The Misfits (1961)
"The Misfits" is Marilyn's 29th and last movie, without considering "Something's Got to Give", unfinished.
Arthur Miller had written a short story, puiblished in Esquire magazine in 1957. When he lived in Reno, waiting for his divorce and before marrying Marilyn, he had met some men who, like Clark Gable and Montgomery Clift in the movie, captured wild horses they sold back after, and from which was made food for animals.
Miller adapted the short story to make it a screenplay, Sam Shaw having suggested him that the subject would make an excellent movie for Marilyn. For that, Miller had to develop Roslyn's character, too dweeb for the short story.
He worked again in the screenplay until the last day of shooting. He always modified the end and found it difficult to decide which cow-boy would win the young woman's heart.
Montgomery Clift was not the only one to think that Clark Gable, who was a mature man, had to get the leading role.At the beginning of 1958, Miller suggested the production of the movie to his friend Frank Taylor, who suggested to send the screenplay to John Huston and to propose him the direction.
A prestigious team was gathered, including Montgomery Clift and Eli Wallach, both Marilyn's friends. But Miller did better and managed to convince Clark Gable, explaining him that it was "kind of an East western which dealt with the lack of meaning in our lives and also maybe the way we have arrived where we are".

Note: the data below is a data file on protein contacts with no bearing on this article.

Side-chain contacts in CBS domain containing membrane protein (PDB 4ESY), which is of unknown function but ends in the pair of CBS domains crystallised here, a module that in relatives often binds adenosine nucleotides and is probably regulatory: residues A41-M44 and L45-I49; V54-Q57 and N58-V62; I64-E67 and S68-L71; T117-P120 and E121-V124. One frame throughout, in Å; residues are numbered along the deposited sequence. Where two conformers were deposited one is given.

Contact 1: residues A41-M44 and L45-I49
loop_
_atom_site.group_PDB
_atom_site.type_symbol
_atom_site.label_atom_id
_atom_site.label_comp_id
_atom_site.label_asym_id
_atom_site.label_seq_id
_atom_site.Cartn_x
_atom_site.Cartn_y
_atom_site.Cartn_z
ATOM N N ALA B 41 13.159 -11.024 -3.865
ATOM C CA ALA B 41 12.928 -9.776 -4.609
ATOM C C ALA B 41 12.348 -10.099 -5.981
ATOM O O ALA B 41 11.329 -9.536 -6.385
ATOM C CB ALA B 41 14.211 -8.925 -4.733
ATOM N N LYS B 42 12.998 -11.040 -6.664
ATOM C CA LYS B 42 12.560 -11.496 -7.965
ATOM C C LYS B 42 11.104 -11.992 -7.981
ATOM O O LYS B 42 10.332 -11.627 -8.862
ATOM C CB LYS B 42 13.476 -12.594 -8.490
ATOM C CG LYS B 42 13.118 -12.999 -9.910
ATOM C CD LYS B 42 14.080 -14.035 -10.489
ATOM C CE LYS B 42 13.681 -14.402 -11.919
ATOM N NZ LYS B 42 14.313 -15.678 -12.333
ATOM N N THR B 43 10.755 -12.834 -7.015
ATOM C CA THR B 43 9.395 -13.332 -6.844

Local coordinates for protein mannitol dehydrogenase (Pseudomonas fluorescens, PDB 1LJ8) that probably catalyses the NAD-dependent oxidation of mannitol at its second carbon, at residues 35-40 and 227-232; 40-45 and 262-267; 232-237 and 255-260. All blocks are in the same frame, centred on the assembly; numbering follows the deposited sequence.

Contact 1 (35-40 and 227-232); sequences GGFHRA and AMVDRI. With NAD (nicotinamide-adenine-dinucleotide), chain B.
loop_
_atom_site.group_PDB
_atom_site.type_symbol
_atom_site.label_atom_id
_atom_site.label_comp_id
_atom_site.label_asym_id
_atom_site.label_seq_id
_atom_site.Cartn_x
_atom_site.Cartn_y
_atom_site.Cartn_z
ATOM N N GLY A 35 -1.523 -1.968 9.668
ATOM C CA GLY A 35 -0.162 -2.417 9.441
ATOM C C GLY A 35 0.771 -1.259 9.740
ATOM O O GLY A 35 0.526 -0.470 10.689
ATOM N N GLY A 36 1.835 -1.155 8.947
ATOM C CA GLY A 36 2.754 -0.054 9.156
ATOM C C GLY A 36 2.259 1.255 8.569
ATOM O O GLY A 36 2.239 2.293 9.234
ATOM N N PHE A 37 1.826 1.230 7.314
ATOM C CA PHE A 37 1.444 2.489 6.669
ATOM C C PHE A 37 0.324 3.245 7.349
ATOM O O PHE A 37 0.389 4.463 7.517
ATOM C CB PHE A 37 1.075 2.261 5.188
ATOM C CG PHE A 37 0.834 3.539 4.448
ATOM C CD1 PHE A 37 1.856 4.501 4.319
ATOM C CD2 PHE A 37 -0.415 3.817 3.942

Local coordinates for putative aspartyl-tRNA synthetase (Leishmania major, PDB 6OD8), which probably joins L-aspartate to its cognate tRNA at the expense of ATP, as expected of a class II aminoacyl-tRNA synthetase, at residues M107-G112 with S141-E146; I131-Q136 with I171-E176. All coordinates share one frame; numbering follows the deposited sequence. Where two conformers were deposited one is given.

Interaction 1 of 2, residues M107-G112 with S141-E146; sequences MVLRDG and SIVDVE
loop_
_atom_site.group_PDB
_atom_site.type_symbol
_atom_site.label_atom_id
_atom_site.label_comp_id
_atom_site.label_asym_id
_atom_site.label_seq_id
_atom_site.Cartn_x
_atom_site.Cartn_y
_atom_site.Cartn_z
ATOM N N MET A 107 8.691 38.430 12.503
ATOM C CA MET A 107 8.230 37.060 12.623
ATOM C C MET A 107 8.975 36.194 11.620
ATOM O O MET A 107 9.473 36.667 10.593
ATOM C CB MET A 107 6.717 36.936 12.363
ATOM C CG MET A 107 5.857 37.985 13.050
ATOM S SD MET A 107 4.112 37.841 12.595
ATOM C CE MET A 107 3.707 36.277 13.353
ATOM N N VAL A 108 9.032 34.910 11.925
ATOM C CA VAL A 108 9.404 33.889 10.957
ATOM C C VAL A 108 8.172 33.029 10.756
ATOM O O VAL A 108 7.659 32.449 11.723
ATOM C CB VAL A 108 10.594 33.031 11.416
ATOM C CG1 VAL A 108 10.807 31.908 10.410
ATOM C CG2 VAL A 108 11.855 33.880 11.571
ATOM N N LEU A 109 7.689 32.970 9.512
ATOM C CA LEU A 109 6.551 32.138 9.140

At the beginning, Marilyn considered the movie as a love gift. But when the shooting began, the relations between her and Miller had reached their breaking point.
In his autobiography, Arthur Miller wrote :
"Since the beginning of the "The Misfits", it was
impossible for me to deny that , if there was a key for Marilyn's
despair, I didn't own it".
Strikes among the actors and writers, at the beginning of 1960, had delayed the shooting of Marilyn's previous movie, "Let's Make Love" (1960).
The outdoor scenes of the "The Misfits", in the Nevada desert, could only start mid-July. There were more than 30° C.
The movie was more reputed for the tension which reigned on the set than for the final result, a real drama performance. The atmosphere was full of Marilyn's hostility towards Miller, the arguments between John Huston and Paula Strasberg and many other anger demontrations. Marilyn and Miller argued in public and in private during the first half of the shooting, until Marilyn left the suite they shared to settled at Paula Strasberg's place.
Miller constantly re wrote the dialogues and stayed up late at night. The next day, he reviewed the text with Huston at the hotel and on the set. Marilyn found it difficult to remember the lines, and the constant changes made her things more difficult.